Sunday, March 19, 2017

Transiting The Panama Canal Is Stressless (When You’re Not On Your Own Boat!): Part 1

Anne and Chris transiting the Panama Canal!

One thing I was dying to do here in Panama was to transit the canal. It’s had a hold on me since reading of the incredibly deadly and laborious digging of the canal in David McCullough’s terrific book The Path Between the Seas: The Creation of the Panama Canal 1870-1914 years ago. The Atlantic side of the canal is at Colón, Panama, so when we left Bocas del Toro, we headed to Shelter Bay Marina, a welcoming spot at the mouth of the canal where a willing crew can pick up a transiting boat. We checked the board and the online schedule, but the way we got our transit was much easier – on the morning VHF net. Steve and Rose on Emerald Sea were looking for a couple of line handlers, and we piped up quick enough to get the spots. We went over to Emerald Sea the day before the transit to meet the captain and crew, and early the morning of the transit to get the rundown on gear and procedures (lines, plastic bag-wrapped tires for use as bumpers, what to do when the lines are thrown aboard, etc.). The transit takes a yacht two days, since they don’t run at night like the ships do. We picked up our advisor, Moses, while anchored at The Flats off of Colón, and headed into the Gatún locks in the late afternoon. Moses was a great guy – easy to get along with, and full of information on local and canal history, transit stats, and everything Panama. We had to wait while some other ships exited, including two cruise ships, the huge Holland America Line’s Amsterdam and the much more intimate National Geographic ship Sea Lion. Four line handlers are required on  a transiting boat—bow and stern, fore and aft—for holding the boat in position in the locks as the water rises or falls, tended ashore by canal line handlers. (Megayachts and ships have their lines attached to small locomotives that move them through the locks.) However, we lucked out and had it easy; we tied up to a tug that was also transiting, which required only two lines and no great skill in flinging or catching lines. The turbulence as the water filled the locks was impressive, but our big, solid tug wasn’t budging, allowing us to ooh and ahh and enjoy the experience instead of worrying if we were doing it right. There are three chambers to the Gatun locks, which raised us 26 meters to the level of Gatun Lake (created by damning the Chagres River). By this time it was dark, but Moses directed us to an anchorage by shore and said goodbye, leaving on a pilot boat. We had a late dinner and headed to bed. (to be continued…)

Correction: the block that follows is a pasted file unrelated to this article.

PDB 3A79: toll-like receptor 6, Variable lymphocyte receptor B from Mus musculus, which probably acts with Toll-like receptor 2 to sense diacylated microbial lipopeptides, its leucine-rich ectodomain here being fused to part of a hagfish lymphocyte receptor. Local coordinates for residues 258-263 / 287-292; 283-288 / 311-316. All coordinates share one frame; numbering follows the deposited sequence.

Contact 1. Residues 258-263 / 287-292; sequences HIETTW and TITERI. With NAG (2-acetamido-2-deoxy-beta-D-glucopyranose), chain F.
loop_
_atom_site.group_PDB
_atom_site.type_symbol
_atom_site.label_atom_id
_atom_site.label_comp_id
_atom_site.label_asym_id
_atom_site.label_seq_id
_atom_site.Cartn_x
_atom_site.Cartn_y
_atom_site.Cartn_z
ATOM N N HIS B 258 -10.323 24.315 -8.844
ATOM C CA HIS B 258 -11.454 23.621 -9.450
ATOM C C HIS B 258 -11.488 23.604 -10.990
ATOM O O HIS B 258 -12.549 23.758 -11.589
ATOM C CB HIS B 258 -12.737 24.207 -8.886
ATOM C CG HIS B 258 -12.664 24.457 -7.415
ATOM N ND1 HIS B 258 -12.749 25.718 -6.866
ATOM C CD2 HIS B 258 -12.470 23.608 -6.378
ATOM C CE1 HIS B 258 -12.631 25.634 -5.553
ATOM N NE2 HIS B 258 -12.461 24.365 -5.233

Moses, our canal advisor (left) and Captain Steve

Passing by the cruise ship that just exited the Gatun locks
Heading into the first chamber of the Gatun locks, Pacific-bound

The huge doors close on the Caribbean Sea...
The chamber now filled, you can see how high we are relative to the bay (Colon in the distance)

1 comment:

  1. Glad to hear that you got to crew - definitely less stressful as you stated, but also less costly as friends of ours that just went through recently with their own boat gave us the amazing costs associated with doing the canal. Great photos!